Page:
The dark side of popular diet trends

I love vegetables. Arguably, more than most people.

But you probably know how I feel about the rising popularity of so-called “plant-based” diets.

This way of eating is becoming yet another fad, getting destroyed by Big Business with the only goal of monetizing the trend. (They did it to the low-fat and low-carb movements. And they’ll do it to any “hot” item to make more money.)

In fact, just the other day, I was in the grocery store when I saw a wheat cracker emblazoned with the words, “plant-based.” Huh!? It’s a cracker! What else would it be? Grain is a plant the last time I checked.

But the real focus of today’s discussion is how this plant-based diet frenzy has a dark side.

For some, it may even be negatively affecting your relationship with food. (Plus, eating disorders are skyrocketing since the pandemic, so it’s high time to address these challenges.)

Let me explain…

Plant-based diet dangers

Vegetarian diets are climbing higher in popularity. But this can mean many things.

Lacto-ovo-vegetarian is where you eliminate meat, fish, and poultry but still consume dairy. “Dirty” vegetarians eliminate the same groups, yet turn to many boxed, Frankenfoods (this is the most typical type I see).

Vegan is more restrictive, where any foods derived from animals, like dairy, are eliminated. “Raw” veganism means foods are raw, unprocessed, and don’t need to be cooked.

Then you have the pescatarian diet which excludes meat and poultry (but not fish). Fruitarians, where only plant products that don’t cause damage to the plant (think apples and nuts, but not carrots or potatoes) are consumed.

And the orthorexia diet, where you force yourself to eat healthy food and are genuinely afraid to get sick from unhealthy choices. Of course, what makes this way of eating even more dangerous is the fact that many define for themselves what is and isn’t healthy. This is particularly common in young men and women who exercise a lot.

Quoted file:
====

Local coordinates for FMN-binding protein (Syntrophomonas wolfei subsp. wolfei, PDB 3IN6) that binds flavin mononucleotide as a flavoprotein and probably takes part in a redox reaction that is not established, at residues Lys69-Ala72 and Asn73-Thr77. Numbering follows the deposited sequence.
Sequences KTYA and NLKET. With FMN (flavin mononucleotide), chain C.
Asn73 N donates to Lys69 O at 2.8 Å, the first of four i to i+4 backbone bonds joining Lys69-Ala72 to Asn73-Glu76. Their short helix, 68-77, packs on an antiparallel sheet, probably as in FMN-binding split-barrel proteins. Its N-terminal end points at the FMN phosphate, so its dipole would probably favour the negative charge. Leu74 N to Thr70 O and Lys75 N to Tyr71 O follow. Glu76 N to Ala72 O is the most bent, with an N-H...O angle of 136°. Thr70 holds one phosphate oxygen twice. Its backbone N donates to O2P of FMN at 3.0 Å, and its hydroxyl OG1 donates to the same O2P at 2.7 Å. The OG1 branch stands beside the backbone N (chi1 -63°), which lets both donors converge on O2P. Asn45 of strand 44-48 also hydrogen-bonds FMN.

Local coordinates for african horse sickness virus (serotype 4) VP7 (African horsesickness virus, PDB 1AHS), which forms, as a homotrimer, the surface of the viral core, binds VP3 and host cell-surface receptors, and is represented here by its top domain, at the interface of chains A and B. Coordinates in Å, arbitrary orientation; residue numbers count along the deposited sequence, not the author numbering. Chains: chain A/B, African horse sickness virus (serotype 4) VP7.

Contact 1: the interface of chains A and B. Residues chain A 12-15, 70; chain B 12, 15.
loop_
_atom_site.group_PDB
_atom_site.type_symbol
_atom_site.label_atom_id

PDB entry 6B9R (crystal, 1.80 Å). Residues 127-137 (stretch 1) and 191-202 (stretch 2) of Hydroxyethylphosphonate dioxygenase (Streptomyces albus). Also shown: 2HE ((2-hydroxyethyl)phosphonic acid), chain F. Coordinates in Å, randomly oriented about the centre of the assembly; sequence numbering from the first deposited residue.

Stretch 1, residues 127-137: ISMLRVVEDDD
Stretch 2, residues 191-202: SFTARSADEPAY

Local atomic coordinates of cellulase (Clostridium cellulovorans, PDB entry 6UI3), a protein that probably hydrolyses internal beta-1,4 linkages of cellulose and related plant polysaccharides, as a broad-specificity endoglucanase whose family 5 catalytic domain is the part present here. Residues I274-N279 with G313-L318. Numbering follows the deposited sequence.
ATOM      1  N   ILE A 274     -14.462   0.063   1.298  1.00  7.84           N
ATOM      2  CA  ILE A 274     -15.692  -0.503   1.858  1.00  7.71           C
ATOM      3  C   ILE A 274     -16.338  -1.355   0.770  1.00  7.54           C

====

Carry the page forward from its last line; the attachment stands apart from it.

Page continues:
So with all of these popular food movements on the table, how can you be sure that your food choices are coming from a healthy place?

Well, only you can decide. And I encourage you to seek help from a professional if you need insight and support.

In the meantime, I can at least explain some of the nutritional deficits that come together with these overly restrictive diets…

Don’t miss out on key nutrients

First and foremost, if you read my A-list Diet book, you know that vegetarian sources of protein do not have the necessary combinations of amino acids to be healthy. (You need anywhere from 0.5 grams to 1 gram of amino acids per pound of protein, as what’s typically found in animal-based protein sources.)

But these plant-based diets lack other key nutrients, too. Including the following:

Vitamin B6. This is important for hormone development, such as serotonin. Studies suggest that B6 deficiency could lead to depression, increased irritability, nervousness, and loss of libido. I recommend 55 mg daily.

Vitamin B12. This is one nutrient that is completely missing from a plant-based diet because it’s primarily found in meat and dairy. (And the body has a difficult time using B12 from algae, seaweed, and fungi.)

That’s why it’s important to have this level checked routinely by your doctor to decide if B12 supplementation is needed. I often recommend 2,000 mcg of B12 daily.

Vitamin D. This nutrient is important for nearly all aspects of health, as I routinely report. And it’s really only available in tiny amounts from food sources, like mushrooms. That’s why I recommend D supplementation to everyone, regardless of their eating habits, to the tune of 250 mcg (10,000 IU) daily.

Calcium, iodine, iron, selenium, and zinc are also lower in plant-based diets—all of which can have can have negative effects on bone health. In fact, one study found a 43 percent higher fracture risk compared to women who ate meat.

In the end, plant-based diet just can’t offer all that you need. That’s why I stand behind a balanced diet, full of nutrients and protein, from a combination of plant and animal sources.

In fact, Mediterranean-style diets focus on high-fat, low-carb foods—like lean protein (from grass-fed and -finished meat, organic poultry, and wild-caught fish and seafood), fresh produce, and nuts. These foods provide a vast array of vitamins, polyphenols, carotenoids, and protein.

They also carry a uniquely therapeutic fatty acid profile—filled to the brim with monounsaturated fats (MUFAs) from sources like olive oil, avocados, and macadamia nuts.

You can learn more about the importance of this healthy diet in the January 2022 issue of my monthly Logical Health Alternatives newsletter—or, for step-by-step guidance, I encourage you to order yourself a copy of my A-List Diet book.

Until next time,

Dr. Fred